Die Fledermaus was Strauss’s third operetta for Vienna’s Theatre an der Wien. The piece was based on a popular French vaudeville comedy, its action tidied up for the supposedly more-elevated tastes of Viennese audiences. At its premiere, critics still found it scandalous, in part because its story of a practical joke spinning out of control seemed ill-suited for performance on what happened to be Easter Sunday. Audiences, however, immediately loved it.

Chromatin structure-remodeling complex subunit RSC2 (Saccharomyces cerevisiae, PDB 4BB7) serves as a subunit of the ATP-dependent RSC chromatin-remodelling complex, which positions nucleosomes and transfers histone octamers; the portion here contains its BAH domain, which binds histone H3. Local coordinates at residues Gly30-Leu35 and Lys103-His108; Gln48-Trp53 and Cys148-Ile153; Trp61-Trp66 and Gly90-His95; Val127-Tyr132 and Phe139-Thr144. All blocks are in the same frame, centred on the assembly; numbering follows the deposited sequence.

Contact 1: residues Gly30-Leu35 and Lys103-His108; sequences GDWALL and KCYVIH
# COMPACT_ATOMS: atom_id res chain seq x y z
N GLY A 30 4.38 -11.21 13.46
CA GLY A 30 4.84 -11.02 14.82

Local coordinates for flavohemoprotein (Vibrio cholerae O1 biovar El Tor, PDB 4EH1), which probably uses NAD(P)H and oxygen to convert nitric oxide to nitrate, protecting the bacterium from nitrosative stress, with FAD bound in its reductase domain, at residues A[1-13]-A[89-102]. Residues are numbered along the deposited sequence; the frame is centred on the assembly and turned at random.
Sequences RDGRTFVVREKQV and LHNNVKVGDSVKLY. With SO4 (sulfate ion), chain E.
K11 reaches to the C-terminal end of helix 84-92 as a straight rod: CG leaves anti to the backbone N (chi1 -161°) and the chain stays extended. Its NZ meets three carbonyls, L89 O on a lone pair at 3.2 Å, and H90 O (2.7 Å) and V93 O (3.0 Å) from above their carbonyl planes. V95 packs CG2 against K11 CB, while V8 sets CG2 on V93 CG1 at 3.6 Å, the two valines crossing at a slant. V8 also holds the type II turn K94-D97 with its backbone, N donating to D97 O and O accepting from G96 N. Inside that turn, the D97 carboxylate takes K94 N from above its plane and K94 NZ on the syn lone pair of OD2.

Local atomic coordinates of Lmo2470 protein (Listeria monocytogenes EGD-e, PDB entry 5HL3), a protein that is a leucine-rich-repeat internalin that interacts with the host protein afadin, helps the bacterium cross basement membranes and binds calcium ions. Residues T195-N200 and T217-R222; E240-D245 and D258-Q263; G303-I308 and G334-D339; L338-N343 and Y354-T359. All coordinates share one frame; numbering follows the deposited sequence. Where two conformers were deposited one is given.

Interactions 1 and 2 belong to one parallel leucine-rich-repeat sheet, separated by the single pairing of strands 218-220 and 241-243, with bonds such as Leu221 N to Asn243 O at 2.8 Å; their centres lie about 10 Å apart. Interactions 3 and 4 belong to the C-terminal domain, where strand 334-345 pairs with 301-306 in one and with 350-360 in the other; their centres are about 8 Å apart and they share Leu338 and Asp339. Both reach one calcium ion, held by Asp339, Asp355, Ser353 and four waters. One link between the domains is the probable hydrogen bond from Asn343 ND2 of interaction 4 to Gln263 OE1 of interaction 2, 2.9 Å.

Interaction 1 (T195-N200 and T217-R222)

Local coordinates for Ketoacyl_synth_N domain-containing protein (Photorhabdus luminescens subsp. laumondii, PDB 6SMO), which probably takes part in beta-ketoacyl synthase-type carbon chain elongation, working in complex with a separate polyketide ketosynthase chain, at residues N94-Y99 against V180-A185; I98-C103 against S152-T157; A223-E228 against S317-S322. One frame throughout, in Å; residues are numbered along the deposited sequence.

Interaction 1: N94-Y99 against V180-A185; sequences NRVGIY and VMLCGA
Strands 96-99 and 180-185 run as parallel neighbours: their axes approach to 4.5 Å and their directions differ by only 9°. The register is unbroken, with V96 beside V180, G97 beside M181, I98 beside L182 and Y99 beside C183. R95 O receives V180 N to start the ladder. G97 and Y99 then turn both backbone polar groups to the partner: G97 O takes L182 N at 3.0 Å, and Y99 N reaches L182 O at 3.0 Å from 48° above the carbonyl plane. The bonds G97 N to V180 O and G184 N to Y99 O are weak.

Musically, Die Fledermaus is thoroughly high-spirited, with numerous waltz and polka themes. Leading lady Rosalinde is given a faux-Hungarian aria; the maid Adele has her own aria aptly called the “Laughing Song.” The entire work has only one really quiet scene: a chorus in praise of brotherhood and love. Young Prince Orlofsky is played by a mezzo-soprano in masculine garb, as would have been the case in the time of Mozart. In all, Die Fledermaus continued to be an audience pleaser into even into the 21st century.